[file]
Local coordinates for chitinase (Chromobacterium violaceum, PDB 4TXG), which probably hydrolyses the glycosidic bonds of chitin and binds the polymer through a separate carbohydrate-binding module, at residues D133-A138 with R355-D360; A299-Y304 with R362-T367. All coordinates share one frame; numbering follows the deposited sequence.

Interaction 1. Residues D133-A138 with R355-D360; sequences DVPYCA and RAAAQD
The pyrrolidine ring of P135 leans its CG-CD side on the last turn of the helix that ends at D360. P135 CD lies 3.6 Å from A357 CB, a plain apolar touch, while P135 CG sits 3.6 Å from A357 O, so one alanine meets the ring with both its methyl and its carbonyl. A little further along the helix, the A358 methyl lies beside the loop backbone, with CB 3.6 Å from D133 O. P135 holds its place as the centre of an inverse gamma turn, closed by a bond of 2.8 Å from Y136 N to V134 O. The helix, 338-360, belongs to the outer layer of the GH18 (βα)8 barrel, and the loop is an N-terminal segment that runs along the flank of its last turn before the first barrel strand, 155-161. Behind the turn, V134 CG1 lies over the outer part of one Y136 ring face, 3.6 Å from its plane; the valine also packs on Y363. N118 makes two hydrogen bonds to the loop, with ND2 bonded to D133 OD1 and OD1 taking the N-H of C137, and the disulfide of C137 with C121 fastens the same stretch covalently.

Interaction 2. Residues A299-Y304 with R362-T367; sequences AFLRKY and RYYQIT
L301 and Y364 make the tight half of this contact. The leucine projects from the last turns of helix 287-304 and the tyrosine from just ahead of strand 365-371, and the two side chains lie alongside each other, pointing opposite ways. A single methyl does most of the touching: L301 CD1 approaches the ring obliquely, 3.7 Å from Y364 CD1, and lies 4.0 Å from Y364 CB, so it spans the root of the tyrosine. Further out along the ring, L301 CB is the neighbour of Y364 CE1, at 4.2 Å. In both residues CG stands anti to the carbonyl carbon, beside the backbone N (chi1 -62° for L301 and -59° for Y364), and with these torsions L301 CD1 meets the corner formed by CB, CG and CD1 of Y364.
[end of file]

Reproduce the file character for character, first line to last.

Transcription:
Local coordinates for chitinase (Chromobacterium violaceum, PDB 4TXG), which probably hydrolyses the glycosidic bonds of chitin and binds the polymer through a separate carbohydrate-binding module, at residues D133-A138 with R355-D360; A299-Y304 with R362-T367. All coordinates share one frame; numbering follows the deposited sequence.

Interaction 1. Residues D133-A138 with R355-D360; sequences DVPYCA and RAAAQD
The pyrrolidine ring of P135 leans its CG-CD side on the last turn of the helix that ends at D360. P135 CD lies 3.6 Å from A357 CB, a plain apolar touch, while P135 CG sits 3.6 Å from A357 O, so one alanine meets the ring with both its methyl and its carbonyl. A little further along the helix, the A358 methyl lies beside the loop backbone, with CB 3.6 Å from D133 O. P135 holds its place as the centre of an inverse gamma turn, closed by a bond of 2.8 Å from Y136 N to V134 O. The helix, 338-360, belongs to the outer layer of the GH18 (βα)8 barrel, and the loop is an N-terminal segment that runs along the flank of its last turn before the first barrel strand, 155-161. Behind the turn, V134 CG1 lies over the outer part of one Y136 ring face, 3.6 Å from its plane; the valine also packs on Y363. N118 makes two hydrogen bonds to the loop, with ND2 bonded to D133 OD1 and OD1 taking the N-H of C137, and the disulfide of C137 with C121 fastens the same stretch covalently.

Interaction 2. Residues A299-Y304 with R362-T367; sequences AFLRKY and RYYQIT
L301 and Y364 make the tight half of this contact. The leucine projects from the last turns of helix 287-304 and the tyrosine from just ahead of strand 365-371, and the two side chains lie alongside each other, pointing opposite ways. A single methyl does most of the touching: L301 CD1 approaches the ring obliquely, 3.7 Å from Y364 CD1, and lies 4.0 Å from Y364 CB, so it spans the root of the tyrosine. Further out along the ring, L301 CB is the neighbour of Y364 CE1, at 4.2 Å. In both residues CG stands anti to the carbonyl carbon, beside the backbone N (chi1 -62° for L301 and -59° for Y364), and with these torsions L301 CD1 meets the corner formed by CB, CG and CD1 of Y364.